Adkison: Interesting. I didn’t realize there wasn’t much cross-over.
Goudie: Does the perseverance of the game give you a feeling of vindication that, despite the lack of magic-like commercial success, that you produced a unique, high-quality, product?
Adkison: I guess. Vindication is kind of a dark word to use–but this is a dark genre, so I guess that’s okay. I guess where I feel particularly vindicated is in defending Richard Garfield’s choice as a designer. There was some question as to whether Richard could design for the Vampire genre, whether he “got it”. Hell, there was a question as to whether WotC “got it”. I think we proved we did, not only with the game design, but also with the art–which I think was fabulous.
Goudie: Yeah, the art was a big departure from anything that anyone had produced up to that point. Some have said that created problems for WotC. Ryan Dancey once remarked that WotC didn’t get the rights to the world’s most valuable licensed property because WotC was also producing Jyhad. Did the game’s dark content create trouble for you and WotC?
Adkison: Not significantly. I’m not aware of any licensing deals we lost due to our association with V:TES. At one time we seriously contemplated having a “closer relationship” with White Wolf / V:TES and there was significant resistance to *expanding* on this relationship due to the graffic nature of the genre. Vampires and blood sucking never bothered me, but hey.
Goudie: One of the most controversial decisions in the history of this game was the change of the name from Jyhad to V:TES. Was that really necessary?
Adkison: No. I think it was a bad decision. I’m very sensitive to the political correctness issues of the day. The game should never have been called Jyhad in the first place. But given that we made the mistake of calling it Jyhad and printed the name on the card’s back, it was silly to try and fix it millions of cards later.
Goudie: In some early interviews, you mentioned that you understood that Jyhad would have more of a specialized appeal. Did WotC’s success as a business ultimately interfere with the ability to produce games you knew ahead of time couldn’t possibly be major commercial successes?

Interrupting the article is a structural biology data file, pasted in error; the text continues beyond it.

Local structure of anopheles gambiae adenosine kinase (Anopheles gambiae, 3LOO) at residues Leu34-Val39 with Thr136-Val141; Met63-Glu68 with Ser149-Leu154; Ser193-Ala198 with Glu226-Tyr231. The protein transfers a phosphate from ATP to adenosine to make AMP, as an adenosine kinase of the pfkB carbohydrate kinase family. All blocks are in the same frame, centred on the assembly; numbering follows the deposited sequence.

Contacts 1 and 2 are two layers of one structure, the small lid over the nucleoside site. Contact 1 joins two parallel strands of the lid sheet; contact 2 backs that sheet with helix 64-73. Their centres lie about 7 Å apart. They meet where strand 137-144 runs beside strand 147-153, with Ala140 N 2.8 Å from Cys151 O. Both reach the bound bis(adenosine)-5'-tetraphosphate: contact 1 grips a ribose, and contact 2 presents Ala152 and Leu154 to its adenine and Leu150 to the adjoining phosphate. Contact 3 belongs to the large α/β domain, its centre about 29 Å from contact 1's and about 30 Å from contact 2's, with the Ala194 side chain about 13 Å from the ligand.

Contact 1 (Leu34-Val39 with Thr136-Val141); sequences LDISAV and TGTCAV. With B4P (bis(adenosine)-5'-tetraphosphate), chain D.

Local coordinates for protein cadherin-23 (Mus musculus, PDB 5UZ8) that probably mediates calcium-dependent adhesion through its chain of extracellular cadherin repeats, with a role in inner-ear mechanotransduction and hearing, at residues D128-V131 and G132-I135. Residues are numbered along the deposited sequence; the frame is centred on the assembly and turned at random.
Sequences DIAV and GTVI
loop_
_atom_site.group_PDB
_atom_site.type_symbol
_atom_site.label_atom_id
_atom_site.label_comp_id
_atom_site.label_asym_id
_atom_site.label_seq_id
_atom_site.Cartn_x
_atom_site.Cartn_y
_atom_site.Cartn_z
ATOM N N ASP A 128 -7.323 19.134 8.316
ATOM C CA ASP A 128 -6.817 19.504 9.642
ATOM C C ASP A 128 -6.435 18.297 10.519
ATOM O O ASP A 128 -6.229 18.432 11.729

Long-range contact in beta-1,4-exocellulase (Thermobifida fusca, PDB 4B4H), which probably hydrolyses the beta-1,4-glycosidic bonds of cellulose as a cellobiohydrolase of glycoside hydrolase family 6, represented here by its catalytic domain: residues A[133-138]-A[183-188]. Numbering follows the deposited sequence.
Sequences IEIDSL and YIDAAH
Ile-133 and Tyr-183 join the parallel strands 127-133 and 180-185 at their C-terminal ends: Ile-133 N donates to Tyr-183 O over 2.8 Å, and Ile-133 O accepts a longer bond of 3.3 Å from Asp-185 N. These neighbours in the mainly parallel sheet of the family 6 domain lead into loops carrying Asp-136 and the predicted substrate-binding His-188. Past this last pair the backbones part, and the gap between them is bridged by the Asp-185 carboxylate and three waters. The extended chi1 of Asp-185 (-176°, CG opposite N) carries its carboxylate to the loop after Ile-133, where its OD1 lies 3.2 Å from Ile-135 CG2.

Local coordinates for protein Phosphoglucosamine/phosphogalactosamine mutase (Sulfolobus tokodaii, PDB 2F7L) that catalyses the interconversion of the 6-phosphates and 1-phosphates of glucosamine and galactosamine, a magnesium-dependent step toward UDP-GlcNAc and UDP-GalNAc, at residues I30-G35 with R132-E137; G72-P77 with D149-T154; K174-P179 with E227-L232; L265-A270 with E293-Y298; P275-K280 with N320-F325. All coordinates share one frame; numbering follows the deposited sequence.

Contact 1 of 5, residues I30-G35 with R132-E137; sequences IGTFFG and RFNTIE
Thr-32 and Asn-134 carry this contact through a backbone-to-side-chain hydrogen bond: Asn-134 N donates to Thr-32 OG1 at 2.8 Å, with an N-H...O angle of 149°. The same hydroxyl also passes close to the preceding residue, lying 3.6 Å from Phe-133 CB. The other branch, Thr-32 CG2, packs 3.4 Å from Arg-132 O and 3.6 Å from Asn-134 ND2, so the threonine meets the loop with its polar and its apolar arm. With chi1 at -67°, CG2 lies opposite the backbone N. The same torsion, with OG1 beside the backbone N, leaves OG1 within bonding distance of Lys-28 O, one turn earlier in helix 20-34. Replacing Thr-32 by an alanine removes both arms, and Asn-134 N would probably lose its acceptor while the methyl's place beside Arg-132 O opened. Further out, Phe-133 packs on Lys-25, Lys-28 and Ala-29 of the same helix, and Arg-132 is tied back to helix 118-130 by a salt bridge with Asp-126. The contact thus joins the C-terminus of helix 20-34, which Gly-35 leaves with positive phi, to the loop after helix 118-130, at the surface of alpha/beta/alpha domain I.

Adkison: Yes. It took me a long time to figure that out, though. Throughout the 90s I regularly made business decisions “for the love of gaming” that, in hindsight, were not the best for Wizards’ shareholders. Of course we sold Wizards for tons of money so the shareholders ended up quite happy anyway. But it took me a long time to get to the point where I understood how a company that has one product line that sells $100 Milion a year can’t effectively support a product that only sells $1 Million a year.
Goudie: V:TES has had several years of poor treatment at GenCon Indy. We’re hoping that your new ownership will make things better for us in the future. Unfortunately, we’re at the end of our collective rope! Rumor has it that you guys will have us in the main CCG hall this year. Is that correct?
Adkison: If White Wolf gets its event submissions in on time, yes, it will be in the main TCG hall. I’m really frustrated that we’re being blamed for these problems. There are two sides of this story. I’m not going to say anything inflamatory about one of my favorite companies. I’ll just say this, we love White Wolf and we’d love to host as many of their events as they’d love to run and we’d be happy to provide premium location for their events. And we also ask that their events be submitted to us in a timely fashion and that they work with our program manager, Jonni Emrich, to insure that all their events run smoothly.
Goudie: Thanks Peter, for your time and for producing a game that’s provided 10 years of great gaming.
Adkison: Thanks! And you’re welcome!